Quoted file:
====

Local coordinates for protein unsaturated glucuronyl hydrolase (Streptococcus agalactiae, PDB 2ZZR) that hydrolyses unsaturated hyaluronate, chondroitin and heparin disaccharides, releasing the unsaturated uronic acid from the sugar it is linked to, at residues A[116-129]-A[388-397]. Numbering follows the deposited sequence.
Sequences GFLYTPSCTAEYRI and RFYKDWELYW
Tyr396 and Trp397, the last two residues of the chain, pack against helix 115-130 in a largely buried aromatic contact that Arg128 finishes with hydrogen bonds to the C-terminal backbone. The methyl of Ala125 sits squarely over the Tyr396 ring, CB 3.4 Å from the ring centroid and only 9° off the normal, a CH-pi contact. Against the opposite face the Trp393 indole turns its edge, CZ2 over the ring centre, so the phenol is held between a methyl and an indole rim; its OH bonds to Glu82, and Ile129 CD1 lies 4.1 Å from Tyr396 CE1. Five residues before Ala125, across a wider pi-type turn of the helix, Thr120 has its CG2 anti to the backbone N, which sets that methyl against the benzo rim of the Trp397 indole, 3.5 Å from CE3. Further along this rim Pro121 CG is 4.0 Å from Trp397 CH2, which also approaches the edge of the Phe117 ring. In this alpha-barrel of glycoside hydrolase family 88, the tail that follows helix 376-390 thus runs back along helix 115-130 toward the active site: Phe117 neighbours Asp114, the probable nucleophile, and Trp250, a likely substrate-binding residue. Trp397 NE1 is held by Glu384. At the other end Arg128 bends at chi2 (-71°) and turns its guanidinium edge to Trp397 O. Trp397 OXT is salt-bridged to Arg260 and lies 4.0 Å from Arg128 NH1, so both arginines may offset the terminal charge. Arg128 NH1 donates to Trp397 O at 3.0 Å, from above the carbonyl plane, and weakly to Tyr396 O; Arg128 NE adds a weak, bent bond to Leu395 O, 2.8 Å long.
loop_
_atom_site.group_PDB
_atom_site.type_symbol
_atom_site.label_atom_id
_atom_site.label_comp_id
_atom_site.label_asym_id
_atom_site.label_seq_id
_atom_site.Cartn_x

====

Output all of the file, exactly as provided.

Local coordinates for protein unsaturated glucuronyl hydrolase (Streptococcus agalactiae, PDB 2ZZR) that hydrolyses unsaturated hyaluronate, chondroitin and heparin disaccharides, releasing the unsaturated uronic acid from the sugar it is linked to, at residues A[116-129]-A[388-397]. Numbering follows the deposited sequence.
Sequences GFLYTPSCTAEYRI and RFYKDWELYW
Tyr396 and Trp397, the last two residues of the chain, pack against helix 115-130 in a largely buried aromatic contact that Arg128 finishes with hydrogen bonds to the C-terminal backbone. The methyl of Ala125 sits squarely over the Tyr396 ring, CB 3.4 Å from the ring centroid and only 9° off the normal, a CH-pi contact. Against the opposite face the Trp393 indole turns its edge, CZ2 over the ring centre, so the phenol is held between a methyl and an indole rim; its OH bonds to Glu82, and Ile129 CD1 lies 4.1 Å from Tyr396 CE1. Five residues before Ala125, across a wider pi-type turn of the helix, Thr120 has its CG2 anti to the backbone N, which sets that methyl against the benzo rim of the Trp397 indole, 3.5 Å from CE3. Further along this rim Pro121 CG is 4.0 Å from Trp397 CH2, which also approaches the edge of the Phe117 ring. In this alpha-barrel of glycoside hydrolase family 88, the tail that follows helix 376-390 thus runs back along helix 115-130 toward the active site: Phe117 neighbours Asp114, the probable nucleophile, and Trp250, a likely substrate-binding residue. Trp397 NE1 is held by Glu384. At the other end Arg128 bends at chi2 (-71°) and turns its guanidinium edge to Trp397 O. Trp397 OXT is salt-bridged to Arg260 and lies 4.0 Å from Arg128 NH1, so both arginines may offset the terminal charge. Arg128 NH1 donates to Trp397 O at 3.0 Å, from above the carbonyl plane, and weakly to Tyr396 O; Arg128 NE adds a weak, bent bond to Leu395 O, 2.8 Å long.
loop_
_atom_site.group_PDB
_atom_site.type_symbol
_atom_site.label_atom_id
_atom_site.label_comp_id
_atom_site.label_asym_id
_atom_site.label_seq_id
_atom_site.Cartn_x